London’s FTSE 100 surpassed the 8,000-point threshold for the first time ever this week. The UK equity index hit an all-time high on Wednesday and opened above 8,000 on Thursday as Centrica, one of the constituents of the benchmark, delivered record profits on the back of soaring energy prices. The British Gas owner’s share price jumped 5% after reporting operating profits of £3.3 billion, helping to push the index higher. In the last 12 months, the FTSE had fallen below 7,000 following Russia’s invasion of Ukraine in February 2022, and also last October after Liz Truss’s mini-budget upset markets.
What has driven the FTSE?
UK equities rallied on Wednesday as inflation numbers came in slightly lower than expected (10.1% vs 10.3%). The inflation announcement caused the pound to fall against the US dollar on the hopes of fewer interest rate rises from the Bank of England, and the fall in sterling helped the FTSE 100 through the 8,000 mark. The index, which is packed with multinational companies earning much of their revenue overseas, benefits when the UK currency weakens – something we saw play out after the Brexit referendum in 2016.
For a long period of time the UK market has been unloved by investors. It’s high exposure to ‘old economy’ sectors, such as oil, mining, banks and insurers have been out of favour as technology and growth stocks boomed. This makeup, however, has been more of a strength in recent times. With higher inflation and interest rates squeezing equity valuations, investor sentiment toward the UK benchmark has been more resilient. As an example, the oil giant Shell, which is currently the largest company in the index, gained 43% last year, while Apple fell nearly 27%.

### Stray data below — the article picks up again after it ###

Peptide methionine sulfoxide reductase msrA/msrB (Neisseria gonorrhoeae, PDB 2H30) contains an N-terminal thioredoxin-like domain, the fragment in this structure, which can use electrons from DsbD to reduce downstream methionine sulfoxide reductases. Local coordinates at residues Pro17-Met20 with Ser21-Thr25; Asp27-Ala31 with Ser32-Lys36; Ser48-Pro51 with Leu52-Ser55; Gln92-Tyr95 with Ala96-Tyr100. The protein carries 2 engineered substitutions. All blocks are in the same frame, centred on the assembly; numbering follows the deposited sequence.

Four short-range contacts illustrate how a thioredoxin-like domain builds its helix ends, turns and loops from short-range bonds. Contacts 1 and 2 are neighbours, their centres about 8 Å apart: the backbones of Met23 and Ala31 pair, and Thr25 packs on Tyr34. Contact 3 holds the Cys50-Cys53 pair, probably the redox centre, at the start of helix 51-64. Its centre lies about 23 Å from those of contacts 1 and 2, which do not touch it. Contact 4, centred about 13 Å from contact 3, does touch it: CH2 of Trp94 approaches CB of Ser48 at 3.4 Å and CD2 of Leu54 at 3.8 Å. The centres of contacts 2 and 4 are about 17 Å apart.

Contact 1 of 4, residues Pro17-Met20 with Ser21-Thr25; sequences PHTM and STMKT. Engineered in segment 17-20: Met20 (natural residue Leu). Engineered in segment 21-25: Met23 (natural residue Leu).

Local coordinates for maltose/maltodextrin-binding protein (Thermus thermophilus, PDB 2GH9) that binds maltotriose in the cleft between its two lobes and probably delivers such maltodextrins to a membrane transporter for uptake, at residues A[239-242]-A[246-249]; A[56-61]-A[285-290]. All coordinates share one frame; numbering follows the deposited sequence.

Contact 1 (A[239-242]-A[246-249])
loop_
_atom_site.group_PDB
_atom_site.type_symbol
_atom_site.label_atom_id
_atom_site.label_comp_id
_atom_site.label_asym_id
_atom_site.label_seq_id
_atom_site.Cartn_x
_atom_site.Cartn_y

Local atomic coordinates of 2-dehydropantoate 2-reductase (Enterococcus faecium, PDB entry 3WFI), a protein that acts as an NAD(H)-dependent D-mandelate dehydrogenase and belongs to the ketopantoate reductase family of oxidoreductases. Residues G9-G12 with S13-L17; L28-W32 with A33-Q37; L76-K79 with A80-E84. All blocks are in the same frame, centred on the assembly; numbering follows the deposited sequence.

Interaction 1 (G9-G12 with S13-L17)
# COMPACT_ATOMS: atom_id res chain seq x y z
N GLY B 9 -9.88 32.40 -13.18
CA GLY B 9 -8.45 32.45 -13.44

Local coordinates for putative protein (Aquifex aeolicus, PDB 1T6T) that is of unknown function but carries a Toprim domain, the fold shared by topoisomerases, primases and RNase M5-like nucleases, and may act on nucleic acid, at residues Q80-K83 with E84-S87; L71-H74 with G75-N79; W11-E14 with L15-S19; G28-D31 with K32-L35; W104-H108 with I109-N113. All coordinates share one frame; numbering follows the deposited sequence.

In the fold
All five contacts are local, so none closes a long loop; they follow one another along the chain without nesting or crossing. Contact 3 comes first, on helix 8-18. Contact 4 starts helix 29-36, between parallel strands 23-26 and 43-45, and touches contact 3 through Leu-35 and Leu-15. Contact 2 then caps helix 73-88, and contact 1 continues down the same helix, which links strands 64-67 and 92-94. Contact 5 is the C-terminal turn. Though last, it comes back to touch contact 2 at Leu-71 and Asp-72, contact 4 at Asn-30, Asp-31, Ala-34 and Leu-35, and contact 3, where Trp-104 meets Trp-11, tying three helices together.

Financials, materials, energy and defensive stocks dominate the UK market:
The UK economy
Short term economic markers have also been stronger than previously expected in the UK. As we mentioned in our note last week, the Office for National Statistics showed that GDP growth was completely flat during the fourth quarter of 2022, and so the UK has avoided a technical recession. Whilst inflation remains high and the labour market tight, recessionary pressures persist in the UK, but the government is already noting that the economy “is more resilient than many feared”. The Office for Budget Responsibility and the Bank of England are still forecasting a recession this year, though predictions are improving with time.
The long-term performance of UK equities has lagged that of global peers. The likes of US large-cap tech, for example, has enjoyed sustained support and bumper growth over the last decade, notwithstanding drawdowns in 2022. However, less growth-focussed sectors that are heavily represented in the UK market have dodged the worst of last year’s fallout, and our exposure to the UK has played its part in providing relative protection for portfolios.
Our diversified allocations in the space have held up well when compared to global markets, with the likes of the Artemis UK Select fund up 2.7% since the start of 2022, and the R&M UK Recovery fund up 1.8%. Within ESG mandates, where the likes of oil producers are not contributing to returns we have still seen the Royal London Sustainable Leaders fund return -3.7%, sheltering portfolio values when compared to global equities, which are still off -13.7% in US dollar terms.
Source: Refinitiv – Market returns as at 16/02/2023